The Federal Government has congratulated media entrepreneur and filmmaker Mo Abudu over her partnership with leading global streaming service Netflix to create two original series as well as multiple Netflix-branded films.
In a statement issued in Abuja on Friday, by his SA on media, Segun Adeyemi, the Minister of Information and Culture, Alhaji Lai Mohammed, said the partnership, for on-screen adaptation of Wole Soyinka’s ‘Death and The King’s Horseman’ and Lola Shoneyin’s ‘The Secret Lives of Baba Segi’s Wives’, adds another feather to Mo Abudu’s already well-adorned creative cap.
For criticising Lai Mohammed, court remands Osun-based poet Nigeria’s Anthony Alabi stars on Netflix show, ‘Family Reunion’ The Minister also described the deal as a big boost for the country’s Creative Industry, at a time the industry is reeling from the negative effects of the Covid-19 pandemic.
”Coming after Netflix’s first Nigeria original film, Lionheart, this is a great recognition of the immense creative talents that abound in Nigeria and the provision of a global platform for Nigeria storytelling,” he said.
Alhaji Mohammed expressed the hope that this partnership will signal the beginning of a bigger, mutually-beneficial working relationship between the streaming service and Nigeria’s Creatives.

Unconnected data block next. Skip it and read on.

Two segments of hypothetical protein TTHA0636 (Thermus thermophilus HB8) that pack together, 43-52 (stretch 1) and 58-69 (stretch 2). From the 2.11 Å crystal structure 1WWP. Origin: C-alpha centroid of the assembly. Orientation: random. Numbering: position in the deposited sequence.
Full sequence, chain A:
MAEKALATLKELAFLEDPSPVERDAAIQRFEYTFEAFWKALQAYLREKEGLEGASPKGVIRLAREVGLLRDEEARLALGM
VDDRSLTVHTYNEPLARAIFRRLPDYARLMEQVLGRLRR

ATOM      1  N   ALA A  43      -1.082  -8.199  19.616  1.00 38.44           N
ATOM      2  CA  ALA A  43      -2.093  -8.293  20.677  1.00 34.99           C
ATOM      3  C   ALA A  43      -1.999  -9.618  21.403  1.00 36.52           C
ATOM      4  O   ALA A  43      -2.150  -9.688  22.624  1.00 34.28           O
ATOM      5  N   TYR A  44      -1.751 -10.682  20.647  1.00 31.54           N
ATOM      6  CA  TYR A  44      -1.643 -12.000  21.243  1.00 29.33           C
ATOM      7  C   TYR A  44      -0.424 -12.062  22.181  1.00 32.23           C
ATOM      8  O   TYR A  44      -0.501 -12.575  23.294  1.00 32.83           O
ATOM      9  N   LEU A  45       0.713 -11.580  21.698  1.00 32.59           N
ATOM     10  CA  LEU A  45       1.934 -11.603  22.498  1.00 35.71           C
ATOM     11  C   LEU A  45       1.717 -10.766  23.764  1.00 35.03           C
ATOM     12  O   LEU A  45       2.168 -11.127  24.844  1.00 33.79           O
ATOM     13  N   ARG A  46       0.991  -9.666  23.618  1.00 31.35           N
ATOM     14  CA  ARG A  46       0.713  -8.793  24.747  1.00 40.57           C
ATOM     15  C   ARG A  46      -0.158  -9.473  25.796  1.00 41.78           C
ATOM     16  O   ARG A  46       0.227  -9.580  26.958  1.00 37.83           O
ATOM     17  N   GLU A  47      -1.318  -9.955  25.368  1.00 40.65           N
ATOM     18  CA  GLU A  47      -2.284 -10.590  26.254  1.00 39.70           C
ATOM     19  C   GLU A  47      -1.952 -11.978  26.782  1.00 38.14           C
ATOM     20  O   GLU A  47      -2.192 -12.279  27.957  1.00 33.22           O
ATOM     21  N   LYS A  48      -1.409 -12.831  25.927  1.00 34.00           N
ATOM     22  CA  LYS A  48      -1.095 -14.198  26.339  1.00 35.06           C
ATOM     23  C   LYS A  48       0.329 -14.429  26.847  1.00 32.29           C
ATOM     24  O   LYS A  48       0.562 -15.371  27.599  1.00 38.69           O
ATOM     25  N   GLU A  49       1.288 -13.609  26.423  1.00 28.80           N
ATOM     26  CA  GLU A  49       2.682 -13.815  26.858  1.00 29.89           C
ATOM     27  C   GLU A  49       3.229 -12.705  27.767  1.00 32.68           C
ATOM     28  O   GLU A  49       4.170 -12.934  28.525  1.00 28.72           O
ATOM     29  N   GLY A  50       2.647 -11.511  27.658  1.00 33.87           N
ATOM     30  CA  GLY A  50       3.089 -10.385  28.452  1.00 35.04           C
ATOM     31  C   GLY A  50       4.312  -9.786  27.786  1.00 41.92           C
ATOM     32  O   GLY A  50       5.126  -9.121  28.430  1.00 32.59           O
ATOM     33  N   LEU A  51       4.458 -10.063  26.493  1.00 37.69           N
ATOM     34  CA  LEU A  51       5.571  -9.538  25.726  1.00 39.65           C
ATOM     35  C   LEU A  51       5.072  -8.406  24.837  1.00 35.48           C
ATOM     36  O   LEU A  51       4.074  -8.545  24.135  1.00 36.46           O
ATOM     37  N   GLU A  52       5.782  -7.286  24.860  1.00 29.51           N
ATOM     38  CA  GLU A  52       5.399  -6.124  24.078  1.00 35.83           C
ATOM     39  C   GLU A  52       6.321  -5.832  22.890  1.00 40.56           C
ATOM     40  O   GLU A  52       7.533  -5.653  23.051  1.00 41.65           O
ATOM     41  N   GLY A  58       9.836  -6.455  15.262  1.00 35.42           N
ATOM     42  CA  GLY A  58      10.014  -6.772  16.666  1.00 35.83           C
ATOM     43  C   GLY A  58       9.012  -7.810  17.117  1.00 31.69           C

American media streaming service and producer, Netflix, announced a partnership with Nigerian filmmaker, Mo Abudu to create new content from the country.
The partnership with Netflix will see on-screen adaptations of literary works by two award-winning Nigerian authors, Lola Shoneyin and Wole Soyinka.
Shoneyin’s debut novel, “The Secret Lives of Baba Segi’s Wives,” will be developed into a series, and Soyinka’s play, “Death and the King’s Horseman,” will be adapted into a film.
“We’re thrilled about this first-of-its-kind partnership in Africa that will bring some of Nigeria — and Africa’s — most iconic storytelling to screen. We look forward to supporting Mo as she brings all these diverse Nigerian stories to the world,” Netflix’s lead for original series in Africa, Dorothy Ghettuba, said in a statement on Friday. Abudu said the partnership is a testament to Netflix’s investment in African storytelling.